Here is a brief overview of the papers that we found on camps:
Kinnealey, M., Koenig, K., & Heucker, G. (1999). Changes in special needs children following intensive short-term intervention. Journal of Developmental and Learning Disorders, (3), 85-103. https://www.researchgate.net/publication/ 292144483_Changes_in_special_needs_ children_following_intensive_short-term_intervention
This was a study of Camp Avanti in the USA
- Research Design: Quasi-experimental design
- Participants: Children aged 6-13 years with a range of diagnosis
- Duration:Six-day, overnight therapy camp (a). Compared with a six-week overnight camp (b). Both held in the USA.
- Interventions used: a) Sensory integration (SI) approach was used by occupational therapists . b) Similar activities to the SI camp. OT’s worked with children only 1-2 times per week (time unknown)
- Staff ratio and training: Unknown ratio, not reported.
- Study results summary: Reduced extremes of behaviour on the behavioural questionnaire used. Decrease in ‘soft neurological signs’ (these signs not stated).
Stackhouse, T., Burke, H., Lane, S., Hui, C., Burke, L., Osten, B., & Hacker, C. (2020). Effectiveness of an intensive occupational therapy camp for children, American Occupational Therapy Association Annual Conference and Expo, Boston, 26-29th March
This was a study on Camp Jabiru in NSW
- Research Design: Pre-test post-test repeated measures cohort design.
- Participants: 37 children aged 8-12 years. No diagnosis stated.
- Duration: Five-day, four- night therapy camp. Held in Australia.
- Interventions used: Individualised intervention to address parent rated goals using an integrated framework model.
- Staff ratio and training: Occupational therapists. Overall ratio of support not stated.
- Study results summary: Evidence to demonstrate the effectiveness of camp in supporting campers to reach goals set by their parents. Full paper yet to be published so keep an eye out for this.
Walker, A., Barry, D., & Bader, H. (2010). Therapist and parent ratings of changes in adaptive social skills following a summer treatment camp for children with autism spectrum disorders: A preliminary study. Child & Youth Care Forum, 39(5), 305–322. https://doi.org/10.1007/s10566-010-9110-x
- Research Design: Pre-test post-test study design.
- Participants: 12 children with an ASD diagnosis
- Duration: Four-week overnight camp
- Interventions used: Intervention to develop social skills.
- Staff ratio and training: Teams had two team leaders each either (speech language therapist, occupational therapist or physical therapist). Additional supports not stated
- Study results summary: Therapists rated children as improving social skills. Parents rated children as improving verbal communication and social interaction.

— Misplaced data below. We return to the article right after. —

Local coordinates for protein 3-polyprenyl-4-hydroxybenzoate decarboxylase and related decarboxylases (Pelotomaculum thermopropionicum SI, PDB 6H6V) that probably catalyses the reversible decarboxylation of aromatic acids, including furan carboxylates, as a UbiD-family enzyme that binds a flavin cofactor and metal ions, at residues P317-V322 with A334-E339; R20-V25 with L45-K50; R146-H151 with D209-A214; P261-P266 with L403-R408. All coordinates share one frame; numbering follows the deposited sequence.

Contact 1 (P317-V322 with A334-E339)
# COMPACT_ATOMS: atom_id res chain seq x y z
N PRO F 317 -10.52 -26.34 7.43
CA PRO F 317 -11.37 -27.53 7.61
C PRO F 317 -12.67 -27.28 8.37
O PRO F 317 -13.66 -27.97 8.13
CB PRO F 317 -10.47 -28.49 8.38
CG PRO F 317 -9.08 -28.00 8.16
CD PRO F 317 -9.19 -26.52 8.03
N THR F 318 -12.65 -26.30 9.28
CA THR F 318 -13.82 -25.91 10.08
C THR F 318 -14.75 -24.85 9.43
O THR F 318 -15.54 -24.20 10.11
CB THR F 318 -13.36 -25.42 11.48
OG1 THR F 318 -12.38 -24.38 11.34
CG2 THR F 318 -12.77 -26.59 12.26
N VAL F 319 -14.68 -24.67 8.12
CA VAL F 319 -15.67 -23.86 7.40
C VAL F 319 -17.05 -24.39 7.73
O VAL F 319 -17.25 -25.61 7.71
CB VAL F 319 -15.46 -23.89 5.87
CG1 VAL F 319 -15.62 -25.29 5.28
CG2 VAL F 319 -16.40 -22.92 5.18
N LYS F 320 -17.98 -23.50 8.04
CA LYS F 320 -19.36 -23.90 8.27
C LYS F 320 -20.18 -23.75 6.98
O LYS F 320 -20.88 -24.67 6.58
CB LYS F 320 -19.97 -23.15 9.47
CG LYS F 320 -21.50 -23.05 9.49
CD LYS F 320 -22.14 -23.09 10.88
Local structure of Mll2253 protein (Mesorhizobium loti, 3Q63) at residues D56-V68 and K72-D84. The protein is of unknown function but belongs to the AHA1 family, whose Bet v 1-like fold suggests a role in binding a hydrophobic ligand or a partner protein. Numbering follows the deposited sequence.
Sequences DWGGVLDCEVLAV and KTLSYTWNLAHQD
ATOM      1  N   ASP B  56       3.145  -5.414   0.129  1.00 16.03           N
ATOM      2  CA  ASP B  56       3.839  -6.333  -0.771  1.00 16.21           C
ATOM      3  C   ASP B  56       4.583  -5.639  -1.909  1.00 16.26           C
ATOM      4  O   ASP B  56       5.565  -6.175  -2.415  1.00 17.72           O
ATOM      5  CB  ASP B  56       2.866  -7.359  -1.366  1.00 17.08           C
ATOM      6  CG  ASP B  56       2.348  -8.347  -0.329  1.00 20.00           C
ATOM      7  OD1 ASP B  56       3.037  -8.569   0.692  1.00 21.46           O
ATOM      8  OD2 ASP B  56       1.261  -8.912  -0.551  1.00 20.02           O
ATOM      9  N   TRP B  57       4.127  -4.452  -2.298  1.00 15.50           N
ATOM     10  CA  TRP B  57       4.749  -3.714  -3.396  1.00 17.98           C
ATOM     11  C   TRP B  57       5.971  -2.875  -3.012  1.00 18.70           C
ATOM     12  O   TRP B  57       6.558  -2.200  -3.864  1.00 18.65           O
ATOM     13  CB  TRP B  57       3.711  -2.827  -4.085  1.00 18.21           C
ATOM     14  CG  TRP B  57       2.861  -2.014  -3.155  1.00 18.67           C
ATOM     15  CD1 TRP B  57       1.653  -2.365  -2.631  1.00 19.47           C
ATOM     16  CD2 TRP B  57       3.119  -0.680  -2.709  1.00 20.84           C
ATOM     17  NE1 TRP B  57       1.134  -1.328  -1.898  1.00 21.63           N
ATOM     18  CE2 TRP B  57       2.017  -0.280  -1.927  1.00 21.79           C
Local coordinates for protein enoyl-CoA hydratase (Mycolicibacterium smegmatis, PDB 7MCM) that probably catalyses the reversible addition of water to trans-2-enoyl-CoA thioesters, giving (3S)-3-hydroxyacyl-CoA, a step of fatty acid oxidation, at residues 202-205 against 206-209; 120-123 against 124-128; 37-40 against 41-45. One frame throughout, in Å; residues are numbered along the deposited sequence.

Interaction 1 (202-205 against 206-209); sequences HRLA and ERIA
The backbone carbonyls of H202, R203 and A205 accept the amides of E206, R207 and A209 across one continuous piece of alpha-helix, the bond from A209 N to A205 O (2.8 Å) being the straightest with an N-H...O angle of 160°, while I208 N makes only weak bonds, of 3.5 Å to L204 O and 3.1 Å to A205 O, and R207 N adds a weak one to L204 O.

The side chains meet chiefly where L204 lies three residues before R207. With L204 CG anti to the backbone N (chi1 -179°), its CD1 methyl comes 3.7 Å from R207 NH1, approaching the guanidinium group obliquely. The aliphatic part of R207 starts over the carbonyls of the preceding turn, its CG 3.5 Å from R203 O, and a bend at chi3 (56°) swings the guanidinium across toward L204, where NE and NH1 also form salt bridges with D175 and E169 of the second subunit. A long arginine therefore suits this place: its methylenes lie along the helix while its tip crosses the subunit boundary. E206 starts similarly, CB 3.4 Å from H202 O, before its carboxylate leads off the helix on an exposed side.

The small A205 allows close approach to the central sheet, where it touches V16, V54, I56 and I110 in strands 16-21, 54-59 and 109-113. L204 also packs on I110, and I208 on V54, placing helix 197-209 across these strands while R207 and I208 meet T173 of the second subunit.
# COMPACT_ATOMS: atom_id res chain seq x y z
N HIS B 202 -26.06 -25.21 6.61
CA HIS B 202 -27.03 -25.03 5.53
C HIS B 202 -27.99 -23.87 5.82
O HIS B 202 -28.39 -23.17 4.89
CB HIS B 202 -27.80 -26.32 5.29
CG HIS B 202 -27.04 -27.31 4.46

Koegel, L., Glugatch, L., Koegel, R., & Castellon, F. (2019). Targeting IEP social goals for children with autism in an inclusive summer camp. Journal of Autism and Developmental Disorders, 49(6), 2426-2436. doi:http://dx.doi.org.dbgw.lis.curtin.edu.au/10.1007/s10803-019-03992-4
- Research Design: Concurrent multiple baseline Single Case Experimental Design
- Participants: Four children with ASD who received special education public school services.
- Duration: Day camp. Every day for two weeks from 9am to 3pm.
- Interventions used: Goals set by parents including turn taking and participation in activities. Intervention built in activities.
- Staff ratio and training: 1:1 support from an undergraduate student majoring in psychology with mentoring from graduate psychology students.
- Study results summary: All participants met the goals set for them, and maintained progress outside of camp.
Some of our key take-aways/thinking points:
- All of the camps investigated had been created for different reasons, and that is something important to have in mind when reading these papers and considering the available evidence.
- For the groups that came to these camps, overall they had positive outcomes, with the children who attended, showing progress towards the goal areas for that camp.
- Because a child’s camp experience is individualised, it can be difficult to capture change/outcomes in research, a lot like a lot of occupational therapy assessments and interventions! Considering the assessments used in these studies was interesting to think about and reflecting on the other changes we might see, but that aren’t captured by the chosen assessments.
- Reflecting on the individualised nature of camps- that all of these camps had frameworks or general processes, but allowed space to modify intervention and supports for the children on camp. Comparing this back to other programs working on the goal areas of the camp e.g. social skills programs or regulation programs, and why these programs may not be a fit in a camp setting- how this might impact generalisation of skills, and follow up learning.
We are interested to see what the study on Camp Confidence 2022 will tell us!